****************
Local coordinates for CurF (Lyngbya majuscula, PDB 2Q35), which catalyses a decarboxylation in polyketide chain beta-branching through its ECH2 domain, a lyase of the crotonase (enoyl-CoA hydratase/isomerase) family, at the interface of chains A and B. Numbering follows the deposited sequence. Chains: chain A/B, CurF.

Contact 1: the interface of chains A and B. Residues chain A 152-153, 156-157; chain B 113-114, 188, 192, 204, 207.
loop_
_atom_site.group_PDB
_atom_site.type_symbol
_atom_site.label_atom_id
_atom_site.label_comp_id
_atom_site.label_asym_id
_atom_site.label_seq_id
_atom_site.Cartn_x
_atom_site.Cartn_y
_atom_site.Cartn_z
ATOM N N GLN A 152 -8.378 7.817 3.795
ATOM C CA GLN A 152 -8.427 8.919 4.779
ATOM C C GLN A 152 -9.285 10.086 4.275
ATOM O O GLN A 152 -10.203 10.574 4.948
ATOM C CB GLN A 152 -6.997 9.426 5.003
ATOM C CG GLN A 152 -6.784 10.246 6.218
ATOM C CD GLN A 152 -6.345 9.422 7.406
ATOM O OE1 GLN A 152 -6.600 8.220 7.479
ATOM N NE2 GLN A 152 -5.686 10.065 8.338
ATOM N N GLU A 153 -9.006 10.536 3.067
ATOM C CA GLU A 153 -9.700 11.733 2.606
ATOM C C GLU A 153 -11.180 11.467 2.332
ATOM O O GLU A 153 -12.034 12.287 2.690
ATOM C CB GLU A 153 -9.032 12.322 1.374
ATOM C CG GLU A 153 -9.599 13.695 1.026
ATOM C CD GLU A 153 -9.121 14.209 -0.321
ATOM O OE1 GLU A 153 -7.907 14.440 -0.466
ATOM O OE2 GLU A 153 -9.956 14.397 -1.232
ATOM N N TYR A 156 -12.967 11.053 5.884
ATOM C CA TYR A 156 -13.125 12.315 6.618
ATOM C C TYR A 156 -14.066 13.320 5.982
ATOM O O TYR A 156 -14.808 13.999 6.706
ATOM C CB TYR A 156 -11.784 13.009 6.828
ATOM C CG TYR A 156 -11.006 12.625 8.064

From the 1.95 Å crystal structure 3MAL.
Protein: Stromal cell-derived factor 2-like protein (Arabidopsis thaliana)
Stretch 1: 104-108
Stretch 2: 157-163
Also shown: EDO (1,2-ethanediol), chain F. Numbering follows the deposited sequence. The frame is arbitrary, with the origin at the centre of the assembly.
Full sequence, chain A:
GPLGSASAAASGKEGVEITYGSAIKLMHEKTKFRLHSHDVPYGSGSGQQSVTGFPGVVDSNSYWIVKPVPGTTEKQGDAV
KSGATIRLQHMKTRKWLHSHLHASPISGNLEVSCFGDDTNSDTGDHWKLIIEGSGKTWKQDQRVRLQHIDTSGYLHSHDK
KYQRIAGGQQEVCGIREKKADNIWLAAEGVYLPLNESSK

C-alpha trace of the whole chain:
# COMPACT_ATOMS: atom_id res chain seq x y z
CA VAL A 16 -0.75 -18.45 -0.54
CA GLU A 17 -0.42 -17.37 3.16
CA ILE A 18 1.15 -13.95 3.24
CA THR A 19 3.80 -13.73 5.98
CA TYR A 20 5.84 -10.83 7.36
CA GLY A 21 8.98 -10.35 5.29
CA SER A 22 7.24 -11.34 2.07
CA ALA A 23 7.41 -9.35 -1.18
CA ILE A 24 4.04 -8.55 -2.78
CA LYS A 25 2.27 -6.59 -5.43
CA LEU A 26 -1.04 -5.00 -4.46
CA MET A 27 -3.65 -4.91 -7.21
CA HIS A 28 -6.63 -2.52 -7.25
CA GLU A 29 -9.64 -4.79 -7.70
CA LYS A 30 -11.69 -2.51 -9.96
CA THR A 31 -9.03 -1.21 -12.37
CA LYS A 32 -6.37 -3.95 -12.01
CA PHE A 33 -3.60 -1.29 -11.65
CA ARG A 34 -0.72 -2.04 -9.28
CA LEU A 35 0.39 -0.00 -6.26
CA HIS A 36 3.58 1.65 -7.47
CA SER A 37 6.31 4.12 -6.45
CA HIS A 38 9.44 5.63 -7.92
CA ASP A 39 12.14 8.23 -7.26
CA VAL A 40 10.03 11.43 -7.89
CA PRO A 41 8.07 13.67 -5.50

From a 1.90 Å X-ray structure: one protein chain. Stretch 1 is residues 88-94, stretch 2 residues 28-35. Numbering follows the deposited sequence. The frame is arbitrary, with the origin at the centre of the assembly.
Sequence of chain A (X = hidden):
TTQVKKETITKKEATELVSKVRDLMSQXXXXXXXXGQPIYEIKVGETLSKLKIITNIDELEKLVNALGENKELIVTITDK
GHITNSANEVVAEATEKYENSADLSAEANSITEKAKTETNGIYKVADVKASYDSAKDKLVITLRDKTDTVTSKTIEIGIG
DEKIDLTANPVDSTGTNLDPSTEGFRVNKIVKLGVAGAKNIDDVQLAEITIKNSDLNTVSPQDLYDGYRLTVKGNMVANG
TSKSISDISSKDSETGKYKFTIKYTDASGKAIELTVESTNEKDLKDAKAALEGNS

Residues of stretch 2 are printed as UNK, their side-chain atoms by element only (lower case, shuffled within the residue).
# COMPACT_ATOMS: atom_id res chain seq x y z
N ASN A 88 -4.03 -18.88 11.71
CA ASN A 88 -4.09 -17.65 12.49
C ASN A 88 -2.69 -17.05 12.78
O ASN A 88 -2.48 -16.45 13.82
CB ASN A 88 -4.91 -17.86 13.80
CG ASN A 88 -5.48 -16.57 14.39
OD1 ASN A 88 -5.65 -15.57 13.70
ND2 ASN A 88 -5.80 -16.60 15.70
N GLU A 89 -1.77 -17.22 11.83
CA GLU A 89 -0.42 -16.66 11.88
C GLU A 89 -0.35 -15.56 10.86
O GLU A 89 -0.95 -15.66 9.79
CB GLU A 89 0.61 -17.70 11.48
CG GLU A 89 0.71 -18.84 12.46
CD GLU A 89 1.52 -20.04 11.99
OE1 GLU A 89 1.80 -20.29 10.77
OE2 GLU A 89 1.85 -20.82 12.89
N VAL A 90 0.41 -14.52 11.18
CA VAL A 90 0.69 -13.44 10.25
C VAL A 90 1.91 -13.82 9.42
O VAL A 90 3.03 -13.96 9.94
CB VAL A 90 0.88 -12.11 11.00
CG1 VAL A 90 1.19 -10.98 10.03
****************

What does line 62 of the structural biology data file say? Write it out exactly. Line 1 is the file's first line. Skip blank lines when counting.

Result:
CA LYS A 30 -11.69 -2.51 -9.96